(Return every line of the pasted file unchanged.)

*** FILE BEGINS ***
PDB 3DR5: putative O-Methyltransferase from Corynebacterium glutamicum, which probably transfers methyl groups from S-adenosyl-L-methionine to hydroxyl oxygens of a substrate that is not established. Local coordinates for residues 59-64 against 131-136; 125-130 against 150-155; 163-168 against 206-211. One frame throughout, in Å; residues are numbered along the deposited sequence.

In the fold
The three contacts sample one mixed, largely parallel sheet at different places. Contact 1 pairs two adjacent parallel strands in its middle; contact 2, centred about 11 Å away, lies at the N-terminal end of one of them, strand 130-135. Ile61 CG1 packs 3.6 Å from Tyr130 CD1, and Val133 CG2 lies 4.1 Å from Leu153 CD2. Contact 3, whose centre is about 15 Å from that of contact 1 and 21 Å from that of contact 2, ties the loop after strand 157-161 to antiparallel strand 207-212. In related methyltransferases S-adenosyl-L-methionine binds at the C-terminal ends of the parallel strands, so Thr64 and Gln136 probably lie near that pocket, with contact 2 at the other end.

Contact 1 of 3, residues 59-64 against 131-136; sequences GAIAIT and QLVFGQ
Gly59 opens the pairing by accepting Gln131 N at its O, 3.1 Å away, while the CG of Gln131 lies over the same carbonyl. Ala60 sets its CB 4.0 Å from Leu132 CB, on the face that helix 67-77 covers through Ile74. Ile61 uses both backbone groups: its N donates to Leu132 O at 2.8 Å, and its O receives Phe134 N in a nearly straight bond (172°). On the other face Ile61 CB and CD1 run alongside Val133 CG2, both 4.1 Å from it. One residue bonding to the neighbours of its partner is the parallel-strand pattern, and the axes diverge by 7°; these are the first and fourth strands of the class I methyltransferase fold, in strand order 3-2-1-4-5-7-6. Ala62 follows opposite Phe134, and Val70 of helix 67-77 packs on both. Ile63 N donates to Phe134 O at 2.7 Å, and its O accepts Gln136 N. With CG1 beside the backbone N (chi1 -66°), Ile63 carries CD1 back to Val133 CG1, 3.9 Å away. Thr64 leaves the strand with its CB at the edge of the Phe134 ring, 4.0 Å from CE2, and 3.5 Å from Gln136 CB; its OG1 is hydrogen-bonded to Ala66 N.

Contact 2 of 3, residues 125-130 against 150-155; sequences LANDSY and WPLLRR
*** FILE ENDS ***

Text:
PDB 3DR5: putative O-Methyltransferase from Corynebacterium glutamicum, which probably transfers methyl groups from S-adenosyl-L-methionine to hydroxyl oxygens of a substrate that is not established. Local coordinates for residues 59-64 against 131-136; 125-130 against 150-155; 163-168 against 206-211. One frame throughout, in Å; residues are numbered along the deposited sequence.

In the fold
The three contacts sample one mixed, largely parallel sheet at different places. Contact 1 pairs two adjacent parallel strands in its middle; contact 2, centred about 11 Å away, lies at the N-terminal end of one of them, strand 130-135. Ile61 CG1 packs 3.6 Å from Tyr130 CD1, and Val133 CG2 lies 4.1 Å from Leu153 CD2. Contact 3, whose centre is about 15 Å from that of contact 1 and 21 Å from that of contact 2, ties the loop after strand 157-161 to antiparallel strand 207-212. In related methyltransferases S-adenosyl-L-methionine binds at the C-terminal ends of the parallel strands, so Thr64 and Gln136 probably lie near that pocket, with contact 2 at the other end.

Contact 1 of 3, residues 59-64 against 131-136; sequences GAIAIT and QLVFGQ
Gly59 opens the pairing by accepting Gln131 N at its O, 3.1 Å away, while the CG of Gln131 lies over the same carbonyl. Ala60 sets its CB 4.0 Å from Leu132 CB, on the face that helix 67-77 covers through Ile74. Ile61 uses both backbone groups: its N donates to Leu132 O at 2.8 Å, and its O receives Phe134 N in a nearly straight bond (172°). On the other face Ile61 CB and CD1 run alongside Val133 CG2, both 4.1 Å from it. One residue bonding to the neighbours of its partner is the parallel-strand pattern, and the axes diverge by 7°; these are the first and fourth strands of the class I methyltransferase fold, in strand order 3-2-1-4-5-7-6. Ala62 follows opposite Phe134, and Val70 of helix 67-77 packs on both. Ile63 N donates to Phe134 O at 2.7 Å, and its O accepts Gln136 N. With CG1 beside the backbone N (chi1 -66°), Ile63 carries CD1 back to Val133 CG1, 3.9 Å away. Thr64 leaves the strand with its CB at the edge of the Phe134 ring, 4.0 Å from CE2, and 3.5 Å from Gln136 CB; its OG1 is hydrogen-bonded to Ala66 N.

Contact 2 of 3, residues 125-130 against 150-155; sequences LANDSY and WPLLRR